Lepore: Let historians judge Trump

As Jill Lepore writes in her recent piece at The Washington Post, several politicians, pundits, and commentators are calling for a truth and reconciliation commission to deal with Trump and his supporters after the president leaves office. Here is Lepore:

In the aftermath of the Trump administration, whenever it ends, the need for a full and accurate historical record will be especially great. There is every reason to fear that the administration will destroy the evidence of its malfeasance and incompetence, especially its abuses of human rights, its violations of the Constitution and its handling of the coronavirus pandemic. Trump routinely tears up notes, papers and other documents — aides call this his “filing system” — in violation of the Presidential Records Act (historians’ actions against the administration on this score have so far been unsuccessful). He has also ignored warnings from the National Archives and Records Administration as early as 2017. This year, the Department of Homeland Security requested the destruction of “records developed to track and monitor complaints that are or will be investigated by DHS Civil Rights and Civil Liberties regarding alleged violations of civil rights and civil liberties.” The American Historical Association has protested the destruction of these and other records, joining two lawsuits against the administration. Stopping the destruction of records is where the real fight lies. The rest is noise.

And this:

Many Trump critics will find this suggestion maddeningly insufficient. Given the scale of the administration’s mendacity and cruelty, taking back the White House, if that happens, doesn’t seem like quite enough of a victory. But the appetite for vengeance is a symptom of the same poison. After Watergate, the parties pursued what the political scientist Benjamin Ginsberg has called “politics by other means” — the politics not of elections but of investigations and indictments of members of Congress and other elected officials, including the president. Beginning in 1981 with Ronald Reagan’s presidency, members of Congress have introduced impeachment resolutions against every single president. Democrats brought Supreme Court nominations to the public, in 1987, running television ads against Reagan nominee Robert Bork. Getting rid of a political opponent by these means might work, but it comes at the price of faith in democratic institutions, including elections. Do that kind of thing long enough, and before you know it you get people carrying signs reading “Not My President,” meaning first Obama, and only then Trump. Journalism has become more prosecutorial, too. “Democracy dies in darkness” became The Washington Post’s motto weeks after Trump’s inauguration, but under Obama it was, effectively, the motto of Fox News. “Lock him up” cannot be the answer to “Lock her up.”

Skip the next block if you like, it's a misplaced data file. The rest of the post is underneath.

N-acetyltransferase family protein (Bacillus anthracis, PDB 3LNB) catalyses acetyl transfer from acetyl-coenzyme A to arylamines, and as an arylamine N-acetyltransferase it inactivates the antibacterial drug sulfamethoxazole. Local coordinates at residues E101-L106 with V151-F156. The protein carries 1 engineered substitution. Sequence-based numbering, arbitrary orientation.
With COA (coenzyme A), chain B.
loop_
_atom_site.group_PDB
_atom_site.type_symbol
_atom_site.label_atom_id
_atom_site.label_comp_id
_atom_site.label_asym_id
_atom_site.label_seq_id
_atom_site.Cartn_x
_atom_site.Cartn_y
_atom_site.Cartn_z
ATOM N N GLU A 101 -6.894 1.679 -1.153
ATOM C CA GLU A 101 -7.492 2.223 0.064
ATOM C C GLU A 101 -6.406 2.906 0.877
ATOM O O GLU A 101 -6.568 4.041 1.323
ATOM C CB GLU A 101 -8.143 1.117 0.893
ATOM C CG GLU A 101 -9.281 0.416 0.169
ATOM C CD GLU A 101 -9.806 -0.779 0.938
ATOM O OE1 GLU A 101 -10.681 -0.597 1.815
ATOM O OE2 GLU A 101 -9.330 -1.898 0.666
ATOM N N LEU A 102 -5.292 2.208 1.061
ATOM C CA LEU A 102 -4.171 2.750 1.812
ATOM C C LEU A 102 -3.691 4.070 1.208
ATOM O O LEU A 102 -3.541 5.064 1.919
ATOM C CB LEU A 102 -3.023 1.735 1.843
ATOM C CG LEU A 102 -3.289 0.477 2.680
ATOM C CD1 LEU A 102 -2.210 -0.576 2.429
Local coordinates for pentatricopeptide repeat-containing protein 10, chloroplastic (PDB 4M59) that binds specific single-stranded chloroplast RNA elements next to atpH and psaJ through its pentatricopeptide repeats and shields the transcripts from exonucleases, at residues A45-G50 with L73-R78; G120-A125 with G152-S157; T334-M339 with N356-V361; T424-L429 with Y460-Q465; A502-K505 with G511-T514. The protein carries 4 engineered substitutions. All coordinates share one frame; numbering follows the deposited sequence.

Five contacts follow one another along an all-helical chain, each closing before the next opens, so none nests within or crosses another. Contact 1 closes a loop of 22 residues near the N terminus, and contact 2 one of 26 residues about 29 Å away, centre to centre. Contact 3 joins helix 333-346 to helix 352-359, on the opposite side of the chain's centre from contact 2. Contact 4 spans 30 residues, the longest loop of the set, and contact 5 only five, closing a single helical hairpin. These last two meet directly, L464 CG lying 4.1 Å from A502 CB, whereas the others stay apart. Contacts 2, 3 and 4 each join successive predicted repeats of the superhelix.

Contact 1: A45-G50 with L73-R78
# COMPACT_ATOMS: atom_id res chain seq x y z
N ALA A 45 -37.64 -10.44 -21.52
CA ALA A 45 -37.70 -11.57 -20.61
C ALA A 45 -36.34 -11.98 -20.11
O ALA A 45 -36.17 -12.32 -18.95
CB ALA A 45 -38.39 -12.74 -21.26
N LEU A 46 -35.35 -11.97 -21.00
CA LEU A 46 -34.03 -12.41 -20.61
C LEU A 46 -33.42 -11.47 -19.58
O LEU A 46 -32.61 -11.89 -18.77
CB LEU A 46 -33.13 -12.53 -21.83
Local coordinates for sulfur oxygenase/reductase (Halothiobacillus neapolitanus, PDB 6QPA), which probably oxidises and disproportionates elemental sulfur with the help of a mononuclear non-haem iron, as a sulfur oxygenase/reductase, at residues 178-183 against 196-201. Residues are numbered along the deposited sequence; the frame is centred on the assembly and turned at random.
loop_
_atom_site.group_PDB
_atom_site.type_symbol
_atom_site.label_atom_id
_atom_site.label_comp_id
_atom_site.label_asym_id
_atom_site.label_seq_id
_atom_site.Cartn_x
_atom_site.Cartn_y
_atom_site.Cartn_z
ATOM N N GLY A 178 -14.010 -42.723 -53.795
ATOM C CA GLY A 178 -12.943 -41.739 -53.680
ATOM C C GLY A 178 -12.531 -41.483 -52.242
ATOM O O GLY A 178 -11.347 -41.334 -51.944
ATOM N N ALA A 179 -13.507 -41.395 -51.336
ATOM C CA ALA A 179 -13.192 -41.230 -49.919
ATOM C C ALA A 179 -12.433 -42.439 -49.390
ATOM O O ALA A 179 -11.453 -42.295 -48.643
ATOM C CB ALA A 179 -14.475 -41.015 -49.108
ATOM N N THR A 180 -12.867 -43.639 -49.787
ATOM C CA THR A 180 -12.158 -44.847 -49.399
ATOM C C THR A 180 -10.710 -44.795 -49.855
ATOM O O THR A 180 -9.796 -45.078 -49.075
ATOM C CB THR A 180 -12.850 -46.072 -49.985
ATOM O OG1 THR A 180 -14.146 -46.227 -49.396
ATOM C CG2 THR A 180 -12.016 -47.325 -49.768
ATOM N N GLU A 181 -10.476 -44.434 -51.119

Read the entire piece here.